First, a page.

By Eric Onstad
LONDON (Reuters) - Commodities-related revenue at the 12 biggest investment banks fell 22 percent in the first nine months due to weak industrial metals trading and lackluster investor interest, a report by financial industry analytics firm Coalition said.
Revenue from commodity trading, selling derivatives to investors and other activities in the sector slid to $3.1 billion between January to September from $4 billion in the same period in 2015, the report published on Thursday found.
In 2015, the banks' commodities revenue dropped 18 percent, mainly due to slow business in metals and investor products, and also reflecting a return to more normal turnover in the power and gas markets after the previous year's surge.
Coalition's report highlighted oil's weakness and poor trading results as well as a "decline in investor products despite the anticipation of increased client activity in 2H16."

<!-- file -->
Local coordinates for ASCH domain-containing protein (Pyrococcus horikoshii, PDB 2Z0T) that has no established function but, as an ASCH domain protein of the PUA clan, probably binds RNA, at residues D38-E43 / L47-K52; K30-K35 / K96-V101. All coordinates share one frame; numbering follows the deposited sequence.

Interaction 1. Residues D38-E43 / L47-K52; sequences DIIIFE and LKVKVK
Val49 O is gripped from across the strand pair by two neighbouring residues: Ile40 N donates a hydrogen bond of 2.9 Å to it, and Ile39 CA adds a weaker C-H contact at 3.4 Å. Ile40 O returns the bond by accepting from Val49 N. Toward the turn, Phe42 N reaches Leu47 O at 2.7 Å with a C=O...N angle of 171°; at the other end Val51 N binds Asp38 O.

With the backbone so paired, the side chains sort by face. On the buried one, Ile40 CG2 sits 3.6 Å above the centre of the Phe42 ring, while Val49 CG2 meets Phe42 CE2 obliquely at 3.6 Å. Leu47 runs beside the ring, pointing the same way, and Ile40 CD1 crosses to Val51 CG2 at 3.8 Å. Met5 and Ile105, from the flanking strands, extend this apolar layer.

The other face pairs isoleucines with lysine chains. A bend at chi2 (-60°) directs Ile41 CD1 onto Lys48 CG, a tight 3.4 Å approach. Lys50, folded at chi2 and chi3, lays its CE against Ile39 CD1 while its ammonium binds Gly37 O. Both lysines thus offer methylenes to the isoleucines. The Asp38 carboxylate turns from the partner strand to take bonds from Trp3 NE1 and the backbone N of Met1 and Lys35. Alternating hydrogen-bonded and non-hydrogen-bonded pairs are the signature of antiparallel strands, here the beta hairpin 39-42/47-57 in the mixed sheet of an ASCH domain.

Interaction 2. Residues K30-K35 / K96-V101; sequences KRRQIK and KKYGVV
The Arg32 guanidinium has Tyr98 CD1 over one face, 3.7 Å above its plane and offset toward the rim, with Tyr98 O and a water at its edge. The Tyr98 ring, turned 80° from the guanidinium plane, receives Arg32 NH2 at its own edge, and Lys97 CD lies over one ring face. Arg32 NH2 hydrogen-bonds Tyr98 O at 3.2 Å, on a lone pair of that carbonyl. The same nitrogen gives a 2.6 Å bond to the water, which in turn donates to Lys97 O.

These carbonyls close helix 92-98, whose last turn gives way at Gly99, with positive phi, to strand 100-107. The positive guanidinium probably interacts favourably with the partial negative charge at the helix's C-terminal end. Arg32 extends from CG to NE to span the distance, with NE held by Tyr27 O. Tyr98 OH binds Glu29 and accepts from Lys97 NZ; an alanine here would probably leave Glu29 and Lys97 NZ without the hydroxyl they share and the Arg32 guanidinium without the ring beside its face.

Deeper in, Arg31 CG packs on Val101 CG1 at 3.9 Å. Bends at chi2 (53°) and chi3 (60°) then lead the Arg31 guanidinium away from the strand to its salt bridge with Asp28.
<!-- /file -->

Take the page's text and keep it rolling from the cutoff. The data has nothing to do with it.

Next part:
Oil and base metals prices have been volatile, slumping to multi-year lows before rebounding. U.S. oil prices <CLc1> crashed below $27 a barrel on Jan. 20 for the first time since 2003 but ended the third quarter at $48.
Benchmark copper prices <CMCU3> hit a 6-1/2 year low of $4,318 a ton on Jan. 15 before rising to $4,865 by the end of September.
Coalition tracks Bank of America Merrill Lynch <BAC.N>, Barclays <BARC.L>, BNP Paribas <BNPP.PA>, Citigroup <C.N>, Credit Suisse <CSGN.S>, Deutsche Bank <DBKGn.DE>, Goldman Sachs <GS.N>, HSBC <HSBA.L>, JPMorgan <JPM.N>, Morgan Stanley <MS.N>, Societe Generale <SOGN.PA> and UBS <UBSG.S>.
(Editing by Alexander Smith)